Skating on thin ice: the Promenade Ice Chalet closes

Due to an order by the LA county health department and difficulty making a profit during the coronavirus pandemic, the Vargas twins lose their second home.

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Mackenzie and Delaney Vargas after a Christmas show (2019)

The Promenade Ice Chalet got colder recently, and not to keep the ice solid.

Ice America, the company that ran the Promenade Ice Chalet, planned to close it on Sept. 27 due to greatly reduced attendance and rising costs. An announcement on the rink’s Facebook, posted on Sept. 5, said that during the COVID-19 pandemic, running an ice rink profitably was “simply not possible.”

And so two weeks before the closure, the countdown began for junior twins Mackenzie and Delaney Vargas, who spent the better part of their Saturday’s attending lessons, mentoring younger kids, participating at the “Theatre on Ice” program and free skating at their “second home”. 

“I think it’s really sad because I only have two years left here,” Delaney said. “I can still skate and go to other ice rinks, but I won’t have my team anymore, I won’t see the people that I usually see. I’m really sad because now I don’t really have anything to look forward to at the end of the week.”

For ten years the Vargas’ have been going to the Promenade Ice Chalet, counting on it as their relief at the end of a stressful school week, even if they had to arrive at 7 a.m. on a Saturday. 

“Even when it was really early in the morning and sometimes raining, I would always get my blood pumping, start moving, and I wouldn’t feel cold anymore. It just felt nice and refreshing, and that’s something I looked forward to,” Delaney said.

Delaney has fond memories of the ice chalet, some of which go all the way back to the start of their 10 years.

 “Back when I was really  little, they had a lesson you could take with your parents, and my dad played hockey so I remember taking it with him. That’s my earliest memory,” Delaney said.

About four years ago the “Theatre on Ice” program started, which allowed both Delaney and Mackenzie to form deeper friendships with the people they had skated among, but never really interacted with.

“I’m really gonna miss the ‘Theatre on Ice,’” Delaney said. “I’ve been skating with them for 3 to 4 years as a team. It doesn’t seem like that much time when I think about it, but I’m really gonna miss them. We had a lot of plans to do stuff, and we were gonna compete and do showcases, but that’s all gone.”

When they got the notice that the rink would be closing, Delaney and Mackenzie’s Theatre on Ice team decided to “mess around” and make one last program, which turned out to fit perfectly into the theme of “Spongebob Squarepants.” They were set to compete with it on Sept. 26, the day before the rink closed.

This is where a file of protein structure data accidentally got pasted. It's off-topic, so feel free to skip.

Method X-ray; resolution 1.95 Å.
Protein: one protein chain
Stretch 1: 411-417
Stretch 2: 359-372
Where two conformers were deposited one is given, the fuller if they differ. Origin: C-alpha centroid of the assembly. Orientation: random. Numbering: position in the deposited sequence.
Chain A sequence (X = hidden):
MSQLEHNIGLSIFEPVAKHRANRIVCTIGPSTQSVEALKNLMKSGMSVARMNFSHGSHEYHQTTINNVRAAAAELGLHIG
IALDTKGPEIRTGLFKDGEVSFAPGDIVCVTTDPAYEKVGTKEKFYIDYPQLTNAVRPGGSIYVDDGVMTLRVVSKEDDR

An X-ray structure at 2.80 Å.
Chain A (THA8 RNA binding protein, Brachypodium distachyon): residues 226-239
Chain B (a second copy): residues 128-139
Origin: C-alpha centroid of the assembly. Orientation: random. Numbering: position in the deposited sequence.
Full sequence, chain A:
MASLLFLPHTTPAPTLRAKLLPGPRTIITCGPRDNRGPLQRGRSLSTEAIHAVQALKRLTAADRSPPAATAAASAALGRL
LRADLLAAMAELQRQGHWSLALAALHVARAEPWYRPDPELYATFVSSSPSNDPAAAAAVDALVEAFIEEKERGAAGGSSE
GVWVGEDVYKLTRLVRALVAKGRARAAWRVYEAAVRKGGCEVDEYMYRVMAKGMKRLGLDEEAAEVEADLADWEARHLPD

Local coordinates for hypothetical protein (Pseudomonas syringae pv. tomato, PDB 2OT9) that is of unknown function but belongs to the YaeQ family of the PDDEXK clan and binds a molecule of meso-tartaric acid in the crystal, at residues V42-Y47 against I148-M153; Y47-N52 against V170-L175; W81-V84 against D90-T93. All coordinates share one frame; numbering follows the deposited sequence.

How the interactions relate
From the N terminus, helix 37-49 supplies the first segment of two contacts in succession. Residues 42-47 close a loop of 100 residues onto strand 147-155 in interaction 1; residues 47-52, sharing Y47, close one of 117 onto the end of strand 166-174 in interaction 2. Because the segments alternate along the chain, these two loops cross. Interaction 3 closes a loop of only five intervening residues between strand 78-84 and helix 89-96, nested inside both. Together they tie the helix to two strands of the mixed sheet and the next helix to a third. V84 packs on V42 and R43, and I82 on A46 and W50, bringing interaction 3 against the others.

But then the Promenade Ice Chalet announced they would move up their closure date to Sept. 16, a week and a half earlier than expected due to an order from the LA County of Health Department.

”It was pretty disappointing. We had plans for the next two weeks where we’d have themes to dress up for. It was going to be a cowboy theme where we wear cowboy hats, and it was going to be fun. It was sad; nobody got any notice,” Mackenzie said.

Although the Promenade Ice Chalet is closed, neither have any intention to stop skating. According to Mackenzie, they will continue at The Edge, in Torrance, but it won’t be the same without their team and the ice chalet’s atmosphere.

”I thought that our rink could make it through COVID. They opened up a little bit and they had limited sessions with a few people, and I thought, ‘Okay, this is good.’ But obviously [it’s] not. It makes me sad,” Mackenzie said.

According to Mackenzie, the rink’s closure is easier to deal with when she has Delaney by her side, with whom she is “very close.”

”I think as people we’re actually pretty different, but when we’re skating we have one thing in common that brings us together that we can talk about, something we’ve always done together,” Mackenzie said.

However, they haven’t given up yet. A Change.org petition called “Save the Promenade Ice Chalet” has been circulating, and even though Mackenzie is “wary” because “there is only so much a petition can do,” she’s still hoping for the best.

According to the Promenade Ice Chalet’s Facebook page, the possibility of eventually reopening in the coming months or years is still being considered by Ice-America, even if the future is uncertain. 

”With stuff like this it’s hard to tell if it’ll work. But with all the support, and the comments of people who have been skating there their whole lives, I think it’ll reach somebody, and maybe we can get something to happen,” Mackenzie said.